07-15-2003, 06:02 AM
Ok so I spot the fish and as they pass by throw my fly in front of the lead fish. The fish changes direction and is interested in my offering. As I strip in the fly the fish charges the fly but at the last second changes direction. What should I have done? This is why I keep coming back. Its the challenge of beating a smart fish on the Flats. When it all comes together it will be mission accomplished.
07-15-2003, 06:05 AM
Spelling error in the title. Should have read: Has thie ever happened to you on the Flats. Sorry about that. FishHawk
Hmmm.... let me think... no, it's NEVER happened. :rolleyes:
You can be sure you're not alone in that category! Some days are full of follows with few takes to show for them. These fish are 10, 14, even 17 years old out there and have probably had their share of lip piercings. It takes a little more to win these fish over, especially during this invertebrate funk they're into nowadays. There are many, many little adjustments and subtleties that come into play and each may tweak your game into a battle with a striped submarine that day. Flats fishing is a game of subtleties, there is no panacea only hard-won success for head-shaven students of the art.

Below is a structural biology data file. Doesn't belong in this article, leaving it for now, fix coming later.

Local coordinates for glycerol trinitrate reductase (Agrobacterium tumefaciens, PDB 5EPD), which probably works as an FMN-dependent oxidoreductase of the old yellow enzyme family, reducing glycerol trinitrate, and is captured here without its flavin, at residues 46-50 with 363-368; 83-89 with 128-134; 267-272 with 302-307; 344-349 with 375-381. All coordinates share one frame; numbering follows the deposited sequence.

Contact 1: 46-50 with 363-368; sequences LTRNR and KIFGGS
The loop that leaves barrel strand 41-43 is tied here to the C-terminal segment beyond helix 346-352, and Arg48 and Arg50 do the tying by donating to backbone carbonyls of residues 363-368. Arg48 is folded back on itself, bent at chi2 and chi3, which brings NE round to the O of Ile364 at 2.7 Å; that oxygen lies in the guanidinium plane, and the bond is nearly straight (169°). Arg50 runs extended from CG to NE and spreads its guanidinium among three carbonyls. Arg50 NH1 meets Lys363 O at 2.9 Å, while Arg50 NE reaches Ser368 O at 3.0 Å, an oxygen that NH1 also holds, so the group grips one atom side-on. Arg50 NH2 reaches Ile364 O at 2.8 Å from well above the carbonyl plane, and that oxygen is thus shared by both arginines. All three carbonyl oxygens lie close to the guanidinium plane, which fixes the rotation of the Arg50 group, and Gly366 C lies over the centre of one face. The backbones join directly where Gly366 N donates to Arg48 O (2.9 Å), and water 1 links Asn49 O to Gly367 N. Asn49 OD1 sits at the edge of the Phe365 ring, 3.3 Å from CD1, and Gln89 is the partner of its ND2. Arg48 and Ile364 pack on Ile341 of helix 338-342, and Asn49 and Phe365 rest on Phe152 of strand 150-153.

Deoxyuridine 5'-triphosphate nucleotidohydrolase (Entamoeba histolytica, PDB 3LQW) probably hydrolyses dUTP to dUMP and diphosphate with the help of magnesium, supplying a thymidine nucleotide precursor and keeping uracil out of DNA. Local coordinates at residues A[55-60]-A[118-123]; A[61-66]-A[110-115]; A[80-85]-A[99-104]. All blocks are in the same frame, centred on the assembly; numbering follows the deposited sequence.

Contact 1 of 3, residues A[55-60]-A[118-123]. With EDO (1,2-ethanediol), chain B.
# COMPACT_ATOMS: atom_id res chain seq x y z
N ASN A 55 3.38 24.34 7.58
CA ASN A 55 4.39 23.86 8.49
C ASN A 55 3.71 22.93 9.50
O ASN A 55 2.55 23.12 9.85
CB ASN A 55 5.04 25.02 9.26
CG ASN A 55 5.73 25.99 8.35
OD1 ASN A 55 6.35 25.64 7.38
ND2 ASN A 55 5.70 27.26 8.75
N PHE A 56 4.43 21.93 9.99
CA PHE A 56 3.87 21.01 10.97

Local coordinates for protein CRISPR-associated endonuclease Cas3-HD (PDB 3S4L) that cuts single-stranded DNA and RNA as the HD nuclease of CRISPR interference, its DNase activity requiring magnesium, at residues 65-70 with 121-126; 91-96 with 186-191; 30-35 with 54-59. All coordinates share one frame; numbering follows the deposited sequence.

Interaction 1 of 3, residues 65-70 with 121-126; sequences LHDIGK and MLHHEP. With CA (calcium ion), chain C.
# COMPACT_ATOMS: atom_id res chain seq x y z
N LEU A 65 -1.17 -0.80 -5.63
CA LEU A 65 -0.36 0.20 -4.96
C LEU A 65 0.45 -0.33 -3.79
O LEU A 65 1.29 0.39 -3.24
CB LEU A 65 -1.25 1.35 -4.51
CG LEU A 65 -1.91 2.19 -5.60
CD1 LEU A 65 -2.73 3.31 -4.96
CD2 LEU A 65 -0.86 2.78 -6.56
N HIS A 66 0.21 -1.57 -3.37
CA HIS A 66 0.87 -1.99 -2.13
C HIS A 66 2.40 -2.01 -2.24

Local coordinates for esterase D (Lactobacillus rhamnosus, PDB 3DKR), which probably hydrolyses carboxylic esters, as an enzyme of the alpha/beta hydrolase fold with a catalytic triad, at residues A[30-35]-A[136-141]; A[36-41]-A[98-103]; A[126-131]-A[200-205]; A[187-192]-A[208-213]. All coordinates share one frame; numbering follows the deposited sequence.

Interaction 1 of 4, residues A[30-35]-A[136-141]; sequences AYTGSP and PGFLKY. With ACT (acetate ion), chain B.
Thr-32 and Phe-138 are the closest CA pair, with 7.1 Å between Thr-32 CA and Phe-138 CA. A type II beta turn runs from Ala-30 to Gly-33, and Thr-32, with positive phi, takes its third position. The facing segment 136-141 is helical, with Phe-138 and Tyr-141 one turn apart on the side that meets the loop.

As someone who fishes the flats a lot, I an tell you that as much as some things stay the same out there others change dramatically from tide to tide. One day the fish can be very grabby, offering hard takes even when your cast is poor - other days you could do everything to perfection and they thumb their noses at you. I am not talking two different spots or tides, I am talking repeating the same tide phase on a spot where I absolutely crushed them one day with keeper counts in the teens and a few of them real pigs to the very next day when the fish were clearly there and following actively yet to catch one was nearly impossible.
There are so many little things an angler can do to help the fish close the deal. And the list grows with each day I spend there. So many subtle tweaks, and little trials to try. Disprove yesterdays hot ticket and introduce another idea today, a vicious cycle until some of them stick and stick for life.
But I love it that way!
If every striper that charged or followed the fly ate it, I would probably be a trout fisherman. Since we see several hundred good fish on the flats on a good day, I am elated that they are as challenging as they are. Even as they are today, there are things the angler can do to up the number of hookups per day. These are the things that make the pursuit worthwhile day after day, IMHO.
I have a pretty good handle on the situation out there, and I attribute my success to subtleties. They don't come easy!
07-15-2003, 11:06 AM
Sorry, I have no answer to that just trial and error. Juro said it...
07-15-2003, 05:13 PM
Some days are diamonds, some days are pearls.
The worst day fishing still beats the best day at work!
Count your blessings and cast again!!